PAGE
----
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Preserving history

It was July 2013 when an ordinance that set in motion the demolition of Memorial Hall had its first reading during a regular meeting of Ironton City Council. The ordinance called for the removal of all debris with the exception of the large stones that exist in the tower and lower-level walls.  City officials and community leaders, however, took the steps necessary to ensure the structure remains as important to the city’s future as it has its past. In August 2013 Assistant Executive Director of the Ironton Lawrence County Community Action Organization Ralph Kline brought a conceptual drawing to the very Ironton City Council meeting at which the ordinance to advertise for bids to demolish the property was adopted unanimously.  “When America In Bloom came in about three years ago with the evaluation of the community, one of their key suggestions was to create more green spaces, pocket parks, within the downtown to make it more amenable to residential and development,” Kline said at the meeting.  The rendering Kline presented showed a new roof on the tower and an open archway through the building. What was once the interior of Memorial Hall would be open-air green space with room for seating enclosed by the sandstone base of the building. The lower level windows would be filled in using memorial plaques, according to the rendering. Members of Ironton In Bloom attended that August 2013 meeting and offered their support for the project. This past March Ironton Mayor Rich Blankenship told council the city hadn’t received any bids for the demolition project for what he felt was a “safety issue” and the “amount of money we have to pay for it.” The city engineer estimated the cost of the demolition at $128,000; an amount Blankenship said would not be outside the realm of possibility if the project entailed tearing the structure down completely. “Saving what we want to save is what costs so much money,” Blankenship said in regard to keeping the tower and other existing sandstone. “I can see the contractor’s concerns, but we’ll press on.” Council then rebid the project and the estimated five-week long demolition of the dilapidated structure by Southern Ohio Salvage began this past Wednesday. “I really hate to see it get torn down,” Blankenship said. “This just needs to get done. Regardless of what this area becomes, Memorial Hall will always be part of Ironton.” Blankenship praised the idea of leaving the tower and existing stone walls for the purpose of creating the aforementioned veterans memorial park.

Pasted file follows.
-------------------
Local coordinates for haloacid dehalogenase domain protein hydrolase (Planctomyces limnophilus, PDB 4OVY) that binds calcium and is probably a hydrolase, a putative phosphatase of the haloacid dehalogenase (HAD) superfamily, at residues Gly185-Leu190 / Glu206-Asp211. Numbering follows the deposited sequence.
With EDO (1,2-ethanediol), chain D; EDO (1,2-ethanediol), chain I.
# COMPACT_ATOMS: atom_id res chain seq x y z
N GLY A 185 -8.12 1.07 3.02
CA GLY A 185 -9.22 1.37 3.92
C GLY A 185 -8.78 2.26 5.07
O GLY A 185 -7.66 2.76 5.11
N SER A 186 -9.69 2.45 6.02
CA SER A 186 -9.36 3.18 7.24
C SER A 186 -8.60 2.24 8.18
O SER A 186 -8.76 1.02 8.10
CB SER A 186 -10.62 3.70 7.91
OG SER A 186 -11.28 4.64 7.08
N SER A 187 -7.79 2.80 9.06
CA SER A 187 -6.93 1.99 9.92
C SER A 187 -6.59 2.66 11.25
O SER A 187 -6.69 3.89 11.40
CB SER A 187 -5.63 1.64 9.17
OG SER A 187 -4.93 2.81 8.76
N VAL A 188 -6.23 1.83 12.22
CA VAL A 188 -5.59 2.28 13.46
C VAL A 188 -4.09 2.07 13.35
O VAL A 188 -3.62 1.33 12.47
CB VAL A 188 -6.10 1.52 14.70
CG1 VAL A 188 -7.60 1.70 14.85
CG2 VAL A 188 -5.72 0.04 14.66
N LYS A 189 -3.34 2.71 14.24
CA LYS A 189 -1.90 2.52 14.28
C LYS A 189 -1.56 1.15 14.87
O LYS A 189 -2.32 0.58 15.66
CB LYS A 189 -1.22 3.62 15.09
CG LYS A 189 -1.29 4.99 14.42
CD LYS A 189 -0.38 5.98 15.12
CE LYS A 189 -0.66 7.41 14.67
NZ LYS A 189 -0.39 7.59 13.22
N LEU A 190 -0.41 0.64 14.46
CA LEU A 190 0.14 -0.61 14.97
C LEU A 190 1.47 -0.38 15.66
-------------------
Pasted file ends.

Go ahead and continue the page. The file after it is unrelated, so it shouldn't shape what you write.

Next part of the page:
It was July 2013 when an ordinance that set in motion the demolition of Memorial Hall had its first reading during a regular meeting of Ironton City Council.

The ordinance called for the removal of all debris with the exception of the large stones that exist in the tower and lower-level walls.

City officials and community leaders, however, took the steps necessary to ensure the structure remains as important to the city’s future as it has its past.

In August 2013 Assistant Executive Director of the Ironton Lawrence County Community Action Organization Ralph Kline brought a conceptual drawing to the very Ironton City Council meeting at which the ordinance to advertise for bids to demolish the property was adopted unanimously.

“When America In Bloom came in about three years ago with the evaluation of the community, one of their key suggestions was to create more green spaces, pocket parks, within the downtown to make it more amenable to residential and development,” Kline said at the meeting.

The rendering Kline presented showed a new roof on the tower and an open archway through the building. What was once the interior of Memorial Hall would be open-air green space with room for seating enclosed by the sandstone base of the building. The lower level windows would be filled in using memorial plaques, according to the rendering.

Members of Ironton In Bloom attended that August 2013 meeting and offered their support for the project.

This past March Ironton Mayor Rich Blankenship told council the city hadn’t received any bids for the demolition project for what he felt was a “safety issue” and the “amount of money we have to pay for it.”

The city engineer estimated the cost of the demolition at $128,000; an amount Blankenship said would not be outside the realm of possibility if the project entailed tearing the structure down completely.

“Saving what we want to save is what costs so much money,” Blankenship said in regard to keeping the tower and other existing sandstone. “I can see the contractor’s concerns, but we’ll press on.”

Council then rebid the project and the estimated five-week long demolition of the dilapidated structure by Southern Ohio Salvage began this past Wednesday.

“I really hate to see it get torn down,” Blankenship said. “This just needs to get done. Regardless of what this area becomes, Memorial Hall will always be part of Ironton.”

Blankenship praised the idea of leaving the tower and existing stone walls for the purpose of creating the aforementioned veterans memorial park.